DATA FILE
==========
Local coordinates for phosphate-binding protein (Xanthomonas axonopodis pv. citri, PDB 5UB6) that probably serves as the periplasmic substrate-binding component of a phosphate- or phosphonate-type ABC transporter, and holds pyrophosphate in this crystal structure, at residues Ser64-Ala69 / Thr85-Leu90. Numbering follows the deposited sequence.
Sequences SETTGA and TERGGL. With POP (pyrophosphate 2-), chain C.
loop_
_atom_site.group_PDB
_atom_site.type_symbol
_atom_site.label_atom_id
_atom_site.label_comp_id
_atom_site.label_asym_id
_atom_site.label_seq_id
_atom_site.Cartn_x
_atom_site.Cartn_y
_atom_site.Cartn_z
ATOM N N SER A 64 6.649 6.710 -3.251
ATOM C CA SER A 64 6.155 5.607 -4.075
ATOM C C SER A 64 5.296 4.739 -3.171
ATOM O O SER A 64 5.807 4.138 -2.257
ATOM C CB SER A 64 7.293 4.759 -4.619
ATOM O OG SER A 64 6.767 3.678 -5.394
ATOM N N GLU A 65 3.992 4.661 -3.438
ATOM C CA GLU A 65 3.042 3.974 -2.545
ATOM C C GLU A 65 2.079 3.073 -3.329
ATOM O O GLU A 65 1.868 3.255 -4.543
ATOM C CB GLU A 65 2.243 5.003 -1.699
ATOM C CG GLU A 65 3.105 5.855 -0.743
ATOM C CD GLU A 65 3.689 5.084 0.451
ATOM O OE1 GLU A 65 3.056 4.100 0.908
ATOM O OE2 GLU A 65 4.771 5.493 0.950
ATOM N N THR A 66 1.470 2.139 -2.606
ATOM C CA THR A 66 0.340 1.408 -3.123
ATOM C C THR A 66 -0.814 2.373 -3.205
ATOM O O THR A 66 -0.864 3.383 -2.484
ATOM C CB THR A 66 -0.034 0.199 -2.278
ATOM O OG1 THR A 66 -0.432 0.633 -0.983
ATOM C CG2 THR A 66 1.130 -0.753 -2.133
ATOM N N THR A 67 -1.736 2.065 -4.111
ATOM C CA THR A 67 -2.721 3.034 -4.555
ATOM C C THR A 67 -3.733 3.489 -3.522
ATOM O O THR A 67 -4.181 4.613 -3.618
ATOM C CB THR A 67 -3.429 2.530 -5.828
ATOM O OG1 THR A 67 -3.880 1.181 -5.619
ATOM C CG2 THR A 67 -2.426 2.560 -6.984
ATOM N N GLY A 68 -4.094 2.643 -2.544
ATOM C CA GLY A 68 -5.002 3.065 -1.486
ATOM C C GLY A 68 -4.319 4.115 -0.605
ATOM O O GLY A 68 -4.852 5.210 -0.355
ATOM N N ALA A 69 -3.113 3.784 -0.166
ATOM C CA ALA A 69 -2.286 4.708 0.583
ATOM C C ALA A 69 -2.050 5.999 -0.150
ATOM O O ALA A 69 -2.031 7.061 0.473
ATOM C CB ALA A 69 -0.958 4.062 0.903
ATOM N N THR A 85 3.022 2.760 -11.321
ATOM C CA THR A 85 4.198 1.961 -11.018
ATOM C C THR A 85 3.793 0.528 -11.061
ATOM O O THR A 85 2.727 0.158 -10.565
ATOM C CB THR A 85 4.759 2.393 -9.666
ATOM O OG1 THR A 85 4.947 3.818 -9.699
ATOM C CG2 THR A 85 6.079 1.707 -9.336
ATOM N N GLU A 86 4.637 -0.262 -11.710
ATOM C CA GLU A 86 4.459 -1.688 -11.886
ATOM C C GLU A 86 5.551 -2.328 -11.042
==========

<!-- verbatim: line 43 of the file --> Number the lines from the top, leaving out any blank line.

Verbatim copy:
ATOM C CA GLY A 68 -5.002 3.065 -1.486